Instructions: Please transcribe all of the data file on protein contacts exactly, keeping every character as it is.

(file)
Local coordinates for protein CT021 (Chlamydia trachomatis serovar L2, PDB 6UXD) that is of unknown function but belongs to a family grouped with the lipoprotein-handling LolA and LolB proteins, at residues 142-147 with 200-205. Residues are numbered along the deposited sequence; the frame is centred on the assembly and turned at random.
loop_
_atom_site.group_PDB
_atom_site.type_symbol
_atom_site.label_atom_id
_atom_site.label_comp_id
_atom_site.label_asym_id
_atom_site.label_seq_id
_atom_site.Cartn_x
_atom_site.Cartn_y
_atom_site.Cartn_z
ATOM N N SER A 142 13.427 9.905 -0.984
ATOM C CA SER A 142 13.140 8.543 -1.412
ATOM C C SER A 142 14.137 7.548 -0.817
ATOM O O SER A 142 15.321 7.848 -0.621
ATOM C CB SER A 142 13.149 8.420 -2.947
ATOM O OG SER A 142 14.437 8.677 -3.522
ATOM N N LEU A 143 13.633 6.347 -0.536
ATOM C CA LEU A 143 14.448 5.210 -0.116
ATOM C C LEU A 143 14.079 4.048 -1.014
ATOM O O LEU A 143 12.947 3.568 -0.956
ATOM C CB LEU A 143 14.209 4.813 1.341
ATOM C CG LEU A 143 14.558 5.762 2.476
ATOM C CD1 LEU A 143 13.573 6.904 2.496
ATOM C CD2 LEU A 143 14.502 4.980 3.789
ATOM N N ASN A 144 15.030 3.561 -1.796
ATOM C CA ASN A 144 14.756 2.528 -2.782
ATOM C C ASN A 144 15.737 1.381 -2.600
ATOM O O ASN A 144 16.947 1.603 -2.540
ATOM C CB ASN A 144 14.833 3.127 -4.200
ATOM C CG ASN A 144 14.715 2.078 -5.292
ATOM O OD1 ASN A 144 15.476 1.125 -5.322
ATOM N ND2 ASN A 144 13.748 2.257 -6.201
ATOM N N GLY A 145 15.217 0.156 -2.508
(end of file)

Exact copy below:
Local coordinates for protein CT021 (Chlamydia trachomatis serovar L2, PDB 6UXD) that is of unknown function but belongs to a family grouped with the lipoprotein-handling LolA and LolB proteins, at residues 142-147 with 200-205. Residues are numbered along the deposited sequence; the frame is centred on the assembly and turned at random.
loop_
_atom_site.group_PDB
_atom_site.type_symbol
_atom_site.label_atom_id
_atom_site.label_comp_id
_atom_site.label_asym_id
_atom_site.label_seq_id
_atom_site.Cartn_x
_atom_site.Cartn_y
_atom_site.Cartn_z
ATOM N N SER A 142 13.427 9.905 -0.984
ATOM C CA SER A 142 13.140 8.543 -1.412
ATOM C C SER A 142 14.137 7.548 -0.817
ATOM O O SER A 142 15.321 7.848 -0.621
ATOM C CB SER A 142 13.149 8.420 -2.947
ATOM O OG SER A 142 14.437 8.677 -3.522
ATOM N N LEU A 143 13.633 6.347 -0.536
ATOM C CA LEU A 143 14.448 5.210 -0.116
ATOM C C LEU A 143 14.079 4.048 -1.014
ATOM O O LEU A 143 12.947 3.568 -0.956
ATOM C CB LEU A 143 14.209 4.813 1.341
ATOM C CG LEU A 143 14.558 5.762 2.476
ATOM C CD1 LEU A 143 13.573 6.904 2.496
ATOM C CD2 LEU A 143 14.502 4.980 3.789
ATOM N N ASN A 144 15.030 3.561 -1.796
ATOM C CA ASN A 144 14.756 2.528 -2.782
ATOM C C ASN A 144 15.737 1.381 -2.600
ATOM O O ASN A 144 16.947 1.603 -2.540
ATOM C CB ASN A 144 14.833 3.127 -4.200
ATOM C CG ASN A 144 14.715 2.078 -5.292
ATOM O OD1 ASN A 144 15.476 1.125 -5.322
ATOM N ND2 ASN A 144 13.748 2.257 -6.201
ATOM N N GLY A 145 15.217 0.156 -2.508